I think some of the most important relationships we build are those with people who are younger.  We all have somebody younger, and when we pay attention, invest time and energy in them, and let them know in a thousand ways that they’re important to us and themselves, we help them build good foundations.  In turn, it enriches our own lives.

I believe we naturally think a lot about relationships during the holiday season.  We remember those who are no longer with us, and take stock of our feelings for those who are still here.  Relationships can be tricky and tough, because we human beings are a messy lot and we are prone to get things tangled up when we deal with those we’re supposed to cherish.  But building, strengthening, and maintaining relationships is what life is all about.  We’re all connected, all precious in God’s eyes, and all worthy of acts of love and kindness.

We often hear about the things we can’t take with us – fame, fortune, etc.  I prefer to thing about the things we leave behind, the bonds we have with family, friends, and indeed all of God’s great creation.  That’s the only thing that really matters.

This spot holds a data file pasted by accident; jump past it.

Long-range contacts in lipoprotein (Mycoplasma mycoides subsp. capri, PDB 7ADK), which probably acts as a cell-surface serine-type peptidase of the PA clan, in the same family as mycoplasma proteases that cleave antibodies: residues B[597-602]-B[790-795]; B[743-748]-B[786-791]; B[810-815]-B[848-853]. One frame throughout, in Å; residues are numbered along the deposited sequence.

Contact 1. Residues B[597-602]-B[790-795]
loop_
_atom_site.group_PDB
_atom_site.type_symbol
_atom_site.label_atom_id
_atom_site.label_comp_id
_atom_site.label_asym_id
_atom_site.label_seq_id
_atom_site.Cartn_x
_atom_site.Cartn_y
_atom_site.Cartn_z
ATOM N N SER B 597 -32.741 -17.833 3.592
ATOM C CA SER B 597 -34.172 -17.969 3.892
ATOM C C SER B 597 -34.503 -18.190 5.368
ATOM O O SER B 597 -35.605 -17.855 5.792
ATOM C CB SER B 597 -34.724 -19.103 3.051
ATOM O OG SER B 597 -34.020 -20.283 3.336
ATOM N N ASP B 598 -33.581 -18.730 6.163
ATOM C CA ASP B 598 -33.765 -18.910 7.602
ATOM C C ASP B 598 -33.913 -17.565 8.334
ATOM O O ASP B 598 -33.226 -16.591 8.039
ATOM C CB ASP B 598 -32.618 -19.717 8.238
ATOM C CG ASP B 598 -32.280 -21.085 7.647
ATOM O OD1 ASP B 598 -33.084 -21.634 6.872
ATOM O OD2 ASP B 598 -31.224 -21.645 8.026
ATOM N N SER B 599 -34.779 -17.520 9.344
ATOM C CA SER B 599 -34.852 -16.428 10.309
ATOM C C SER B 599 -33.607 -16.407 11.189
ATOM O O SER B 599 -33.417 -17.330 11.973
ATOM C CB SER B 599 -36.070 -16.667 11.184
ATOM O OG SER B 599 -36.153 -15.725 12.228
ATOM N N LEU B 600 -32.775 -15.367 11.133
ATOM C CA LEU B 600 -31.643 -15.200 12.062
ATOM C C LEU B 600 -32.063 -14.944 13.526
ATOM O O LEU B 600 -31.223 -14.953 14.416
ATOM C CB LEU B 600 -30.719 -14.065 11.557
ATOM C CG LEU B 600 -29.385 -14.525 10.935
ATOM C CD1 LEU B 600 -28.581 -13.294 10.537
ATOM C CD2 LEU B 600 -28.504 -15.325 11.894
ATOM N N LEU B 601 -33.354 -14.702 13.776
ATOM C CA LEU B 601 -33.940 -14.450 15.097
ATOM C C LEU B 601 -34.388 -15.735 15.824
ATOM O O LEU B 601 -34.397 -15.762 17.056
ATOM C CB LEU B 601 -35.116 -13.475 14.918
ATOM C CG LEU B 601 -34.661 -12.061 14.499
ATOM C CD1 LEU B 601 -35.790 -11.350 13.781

The Slow Death of Reading

When our daughters were very small, we sat them in our laps and started reading.  A captive audience, to be sure, but we found before long that we were the captives in one of the most treasured times we had with them.

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Our favorite book in those early years was The Three Little Kittens.   You probably know the lilting rhyme by heart: “The Three Little Kittens, they Lost Their Mittens…”  We read that one book over and over and over.  The girls loved to hear it read and would often bring it to us, ready to settle in.  They soon learned the text by heart.  Paulette and I would occasionally change a word, just for fun.  “The Three Little Kittens, they Lost Their Asparagus…”  “No, no!” the girls would cry, “it’s MITTENS!  Silly Daddy.”

Of course, we soon graduated to a much broader variety of books, but we kept coming back to Kitten Trio until the book literally fell apart.  It was not until years later that we saw the famous quote from award-winning children’s author Emilie Buchwald:

I’ve been thinking about all that as I hear more and more alarming news about reading (or rather, lack of it) in our modern world.